The No-DQ stipulation would seem to benefit Jericho since he was the older of the two and not quite as spry as he used to be. Before the match even started, the two had to be pulled apart so the bell could ring and the match would start. Most of the early portion of the match took place outside of the ring. Omega went for a dive onto Jericho when Jericho was laid out on the announce table. Jericho got out of the way at the last minute and Omega crashed. Jericho played the heel throughout the match with various tactics, like attacking the referee and the referee’s son, who is a “Young Lion” — basically a wrestler-in-training. Jericho even grabbed a camera and filmed himself flipping off the crowd.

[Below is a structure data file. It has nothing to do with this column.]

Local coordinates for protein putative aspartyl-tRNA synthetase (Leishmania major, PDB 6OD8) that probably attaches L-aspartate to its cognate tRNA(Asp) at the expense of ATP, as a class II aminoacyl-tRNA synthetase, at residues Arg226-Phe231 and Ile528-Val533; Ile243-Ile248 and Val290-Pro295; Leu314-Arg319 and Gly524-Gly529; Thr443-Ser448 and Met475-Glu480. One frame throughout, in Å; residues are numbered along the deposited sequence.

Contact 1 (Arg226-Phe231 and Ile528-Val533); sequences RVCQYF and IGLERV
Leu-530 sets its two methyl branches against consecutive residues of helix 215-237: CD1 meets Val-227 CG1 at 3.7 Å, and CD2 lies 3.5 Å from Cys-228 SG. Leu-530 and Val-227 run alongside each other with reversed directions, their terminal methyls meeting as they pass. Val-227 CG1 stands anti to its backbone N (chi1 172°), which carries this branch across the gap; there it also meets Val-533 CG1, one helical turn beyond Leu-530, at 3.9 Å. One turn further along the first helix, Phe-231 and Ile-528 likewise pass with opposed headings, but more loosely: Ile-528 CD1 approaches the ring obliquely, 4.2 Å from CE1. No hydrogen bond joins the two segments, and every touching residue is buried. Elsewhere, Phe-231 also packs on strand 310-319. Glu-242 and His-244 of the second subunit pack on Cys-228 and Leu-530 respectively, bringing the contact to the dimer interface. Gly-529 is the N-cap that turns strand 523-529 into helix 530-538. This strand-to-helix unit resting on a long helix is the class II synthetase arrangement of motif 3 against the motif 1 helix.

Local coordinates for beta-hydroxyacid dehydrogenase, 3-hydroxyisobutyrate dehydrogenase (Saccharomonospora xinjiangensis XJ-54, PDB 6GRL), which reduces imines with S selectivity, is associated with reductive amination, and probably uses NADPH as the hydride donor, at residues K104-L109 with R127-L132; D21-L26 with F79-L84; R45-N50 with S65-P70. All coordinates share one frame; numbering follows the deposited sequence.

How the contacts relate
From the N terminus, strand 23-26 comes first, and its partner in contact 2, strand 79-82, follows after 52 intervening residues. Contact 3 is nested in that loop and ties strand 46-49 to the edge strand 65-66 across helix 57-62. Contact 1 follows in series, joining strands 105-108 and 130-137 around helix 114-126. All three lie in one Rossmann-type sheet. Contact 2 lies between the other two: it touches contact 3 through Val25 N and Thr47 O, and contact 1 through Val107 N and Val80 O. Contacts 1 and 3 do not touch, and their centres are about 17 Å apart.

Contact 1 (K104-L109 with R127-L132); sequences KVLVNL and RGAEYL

All of the screencaps below are from NJPWWorld.Com.

Omega would get in a little bit of offense, but Jericho always seemed to have a counter. Eventually Jericho wedged a chair in one of the corners of the ring and proceeded to throw Omega face first into it. After three attempts, Omega was cut open.

The way Jericho wrestled the match seemed similar to how the Great Muta would try to injure or maim his opponents instead of getting a victory. Jericho wanted the win, but he wanted to inflict as much punishment as he could on Omega. Jericho applied the Walls of Jericho numerous times in the match, but Omega managed to get out of it each time. Jericho had set up a table outside of the ring earlier in the match, but would eventually get put through it himself after Omega did a jumping knee strike that would knock Jericho off the top rope and through the table. The end of the match saw Omega throw a chair at Jericho when he was going for a Lionsault. Omega then grabbed the dazed Jericho, moved the chair that he just threw at him, and hit the One-Winged Angel on the chair.